[i] The scenario is based on the recent case out of the District of Utah, In re Slater, No. 09-21947, 2017 WL 2656119, at *1 (Bankr. D. Utah June 20, 2017), where the Court concluded that creditor “should be placed in civil contempt for violation of the discharge injunction of 11 U.S.C. § 524. The Default Judgment in the State Action is void pursuant to § 524(a).” The court also found the creditor liable to Debtors for actual damages for all wages garnished, as well as costs and reasonable attorney fees incurred by the Debtors in bringing the motion to enforce the discharge order. Other cases in other jurisdictions have come to similar conclusion based on similar rational, although facts and the creditors level of knowledge of the bankruptcy tend to vary slightly. Cf. In re Greenberg, 526 B.R. 101 (Bankr. E.D.N.Y. 2015) and In re Haemmerle, 529 B.R. 17, 20 (Bankr. E.D.N.Y. 2015).
[ii]In re Delafied 246 Corp., No. 05-13634ALG, 2007 WL 2332527, at *2 (Bankr. S.D.N.Y. Aug. 14, 2007)); In re Herzig, 238 B.R. 5 (E.D.N.Y.1998).
[iii] It should be noted that there is currently a Circuit split on the issue of whether an unlisted debt in a no-asset bankruptcy is automatically discharged by operation of law. The Third, Sixth, Ninth, and Tenth Circuits follow the “mechanical approach” and hold that any such debt is discharged by operation of law; therefore, there is no need to reopen the case and determine dischargeability regardless of the debtor’s reason for failing to list the debt. See In re Parker, 264 B.R. 685, 694 (10th Cir. 2001); In re Madaj, 149 F.3d 467, 471 (6th Cir. 1998); In re Judd, 78 F.3d 110, 115 (3d Cir. 1996); In re Beezley, 994 F.2d 1433 (9th Cir. 1993); see also In re Cruz, 254 B.R. 801, 807 (Bankr. S.D.N.Y. 2000) (summarizing cases). In contrast, the First, Fifth, Seventh, and Eleventh Circuits have held that motions to reopen a no-asset Chapter 7 case should be granted to amend the list of creditors—thus subjecting the unlisted creditor to the bankruptcy discharge—unless the omission was the result of fraud or intention. See Colonial Surety Co. v. Weizman, 564 F.3d 526 (1st Cir. 2009); In re Faden, 96 F.3d 792, 797 (5th Cir. 1996); In re Baitcher, 781 F.2d 1529, 1534 (11th Cir. 1986); In re Stark, 717 F.2d 322 (7th Cir. 1983). In these jurisdictions, the Debtor’s basis for failing to list the Debt could be scrutinized as part of the process to reopen the case. While this doesn’t mean that the debt will not be discharged, it adds a level of scrutiny to the debtor’s failure to list the debt in the first place and provides a creditor additional notice of the bankruptcy.
[iv]In re Parker, 313 F.3d 1267, 1268 (10th Cir. 2002).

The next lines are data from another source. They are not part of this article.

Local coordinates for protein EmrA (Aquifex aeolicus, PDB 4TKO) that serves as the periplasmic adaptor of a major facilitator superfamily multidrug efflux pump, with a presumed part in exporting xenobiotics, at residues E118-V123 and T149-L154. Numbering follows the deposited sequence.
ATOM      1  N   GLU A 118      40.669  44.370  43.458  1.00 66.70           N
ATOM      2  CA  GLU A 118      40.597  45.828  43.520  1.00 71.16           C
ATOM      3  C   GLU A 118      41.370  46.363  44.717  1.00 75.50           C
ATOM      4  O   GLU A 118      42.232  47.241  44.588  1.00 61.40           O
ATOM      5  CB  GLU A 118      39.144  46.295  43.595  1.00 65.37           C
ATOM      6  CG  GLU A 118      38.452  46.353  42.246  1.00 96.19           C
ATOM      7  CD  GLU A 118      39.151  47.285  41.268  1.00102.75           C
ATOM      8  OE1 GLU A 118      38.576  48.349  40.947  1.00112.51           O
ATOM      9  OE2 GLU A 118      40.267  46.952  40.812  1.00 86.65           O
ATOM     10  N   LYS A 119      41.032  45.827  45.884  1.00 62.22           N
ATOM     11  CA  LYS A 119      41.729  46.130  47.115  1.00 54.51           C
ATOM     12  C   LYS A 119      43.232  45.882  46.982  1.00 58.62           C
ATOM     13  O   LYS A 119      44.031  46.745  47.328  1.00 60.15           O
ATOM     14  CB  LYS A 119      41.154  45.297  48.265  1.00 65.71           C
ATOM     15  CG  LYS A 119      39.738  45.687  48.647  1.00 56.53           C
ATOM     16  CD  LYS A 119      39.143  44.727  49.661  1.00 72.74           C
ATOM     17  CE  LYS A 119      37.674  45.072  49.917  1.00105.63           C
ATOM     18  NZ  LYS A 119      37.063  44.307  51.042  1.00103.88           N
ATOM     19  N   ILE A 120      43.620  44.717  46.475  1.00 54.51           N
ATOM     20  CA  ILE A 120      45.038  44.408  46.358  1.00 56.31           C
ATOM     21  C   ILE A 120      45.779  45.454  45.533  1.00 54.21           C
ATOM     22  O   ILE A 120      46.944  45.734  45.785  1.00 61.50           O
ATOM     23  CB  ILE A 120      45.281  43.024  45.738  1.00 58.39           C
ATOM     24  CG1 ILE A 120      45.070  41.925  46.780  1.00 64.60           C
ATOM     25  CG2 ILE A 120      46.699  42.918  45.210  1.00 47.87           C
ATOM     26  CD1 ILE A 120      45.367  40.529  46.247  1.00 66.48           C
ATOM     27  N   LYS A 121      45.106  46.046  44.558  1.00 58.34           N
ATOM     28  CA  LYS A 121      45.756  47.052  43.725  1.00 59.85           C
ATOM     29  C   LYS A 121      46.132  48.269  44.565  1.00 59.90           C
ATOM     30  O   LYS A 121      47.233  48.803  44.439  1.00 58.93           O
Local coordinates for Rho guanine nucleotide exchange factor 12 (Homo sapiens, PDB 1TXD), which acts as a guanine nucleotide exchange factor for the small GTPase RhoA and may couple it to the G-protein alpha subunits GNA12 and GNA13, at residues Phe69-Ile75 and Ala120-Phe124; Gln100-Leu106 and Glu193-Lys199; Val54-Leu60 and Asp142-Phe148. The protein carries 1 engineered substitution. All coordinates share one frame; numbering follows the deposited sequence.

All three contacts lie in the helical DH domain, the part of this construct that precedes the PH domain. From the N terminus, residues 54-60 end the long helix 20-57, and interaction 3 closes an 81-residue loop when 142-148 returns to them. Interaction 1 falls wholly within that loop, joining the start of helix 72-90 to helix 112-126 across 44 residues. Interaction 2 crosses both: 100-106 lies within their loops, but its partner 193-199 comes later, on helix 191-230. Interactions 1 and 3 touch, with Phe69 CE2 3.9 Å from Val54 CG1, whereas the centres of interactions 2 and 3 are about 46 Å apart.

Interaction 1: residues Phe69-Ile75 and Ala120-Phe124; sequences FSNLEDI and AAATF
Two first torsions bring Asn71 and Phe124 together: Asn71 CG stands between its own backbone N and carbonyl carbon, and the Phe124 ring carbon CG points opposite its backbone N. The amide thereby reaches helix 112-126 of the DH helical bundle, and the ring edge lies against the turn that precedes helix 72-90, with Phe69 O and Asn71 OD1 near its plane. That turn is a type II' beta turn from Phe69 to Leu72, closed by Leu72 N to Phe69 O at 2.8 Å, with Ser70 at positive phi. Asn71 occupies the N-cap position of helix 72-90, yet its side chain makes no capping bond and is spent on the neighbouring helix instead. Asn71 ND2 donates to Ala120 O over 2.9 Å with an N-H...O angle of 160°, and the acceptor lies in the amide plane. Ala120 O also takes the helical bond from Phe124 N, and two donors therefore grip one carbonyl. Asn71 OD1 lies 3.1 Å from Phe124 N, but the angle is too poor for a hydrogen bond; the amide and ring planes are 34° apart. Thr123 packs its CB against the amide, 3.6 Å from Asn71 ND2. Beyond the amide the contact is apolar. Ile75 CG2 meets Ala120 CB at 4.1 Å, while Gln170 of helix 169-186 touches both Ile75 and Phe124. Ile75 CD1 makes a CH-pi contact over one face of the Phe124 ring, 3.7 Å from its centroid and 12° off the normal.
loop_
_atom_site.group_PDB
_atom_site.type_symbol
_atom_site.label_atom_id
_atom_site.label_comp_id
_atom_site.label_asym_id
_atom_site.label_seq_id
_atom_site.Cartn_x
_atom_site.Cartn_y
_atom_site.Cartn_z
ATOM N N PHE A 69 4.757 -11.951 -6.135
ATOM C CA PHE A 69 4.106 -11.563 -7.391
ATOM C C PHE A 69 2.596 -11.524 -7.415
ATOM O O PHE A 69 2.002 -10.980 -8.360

[v] See 11 U.S.C. § 524(a)(2). See Green v. Welsh, 956 F.2d 30, 32 (2d Cir.1992).
[vi]In re Wilcox, 529 B.R. 231, 238 (Bankr. W.D. Mich. 2015); see also In re Johnson, 521 B.R. 912, 916 (Bankr. W.D. Ark. 2014)(finding that the debtor failed to notify the creditor. Therefore the creditor was under no obligation to return the money it had collected from the debtor’s state tax return and the debtor’s motion for contempt was denied.)
Editors’ Note: The Supreme Court’s Jevic ruling last spring remains a treasure trove of bankruptcy theory, suitable for the novice bankruptcy student and highly instructional for those of us who have practiced in chapter 11 for years. We at The Bankruptcy Cave like it so much that we will be offering a few more posts in upcoming weeks on the lower courts’ interpretation of Jevic since the spring, the continued efforts in Delaware to sidestep Jevic, and other important learning from the case. Here, our co-editor Justin Morgan, practicing law just a few short blocks from the court that gave us the resounding critical vendor opinion in KMart, points out that while Jevic provides dicta in support of critical vendor motions, subsequent caselaw continues to put debtors through their paces when seeking to use this theory.
In Pioneer Health Services, Inc., Chief Judge Neil Olack of the Bankruptcy Court for the Southern District of Mississippi had one of the first opportunities to apply the Supreme Court’s recent decision on critical vendor payments structured dismissals in Czyzewski v. Jevic Holding Corp. As we discussed here at the Bankruptcy Cave after Jevic first came out, Jevic’s holding—rejecting a structured dismissal that distributed assets contrary to the Bankruptcy Code’s priority scheme—was not particularly surprising. But Jevic went out of its way to distinguish priority-skipping structured dismissals from other priority-skipping distributions such as critical vendor payments. We wondered how strongly courts would read Jevic’s dicta to support critical vendor theory and other so-called “doctrine of necessity” theories. If Pioneer is any indication, not much has changed—and courts remain (rightly) critical of critical vendors.
If anything, the Pioneer opinion was less of a resounding approval of critical vendor theory than Jevic as the bankruptcy court denied the debtor’s motion. The bankruptcy court cited established tests for critical vendor treatment while expressing general disapproval for the whole judicially-fashioned theory. “The Fifth Circuit, at best, takes a dim view of critical vendor orders,” according to Pioneer, so apparently Jevic did nothing to brighten the picture. Judging by the single data-point of Pioneer, then, critical vendor theory appears to be where it was before Jevic was handed down.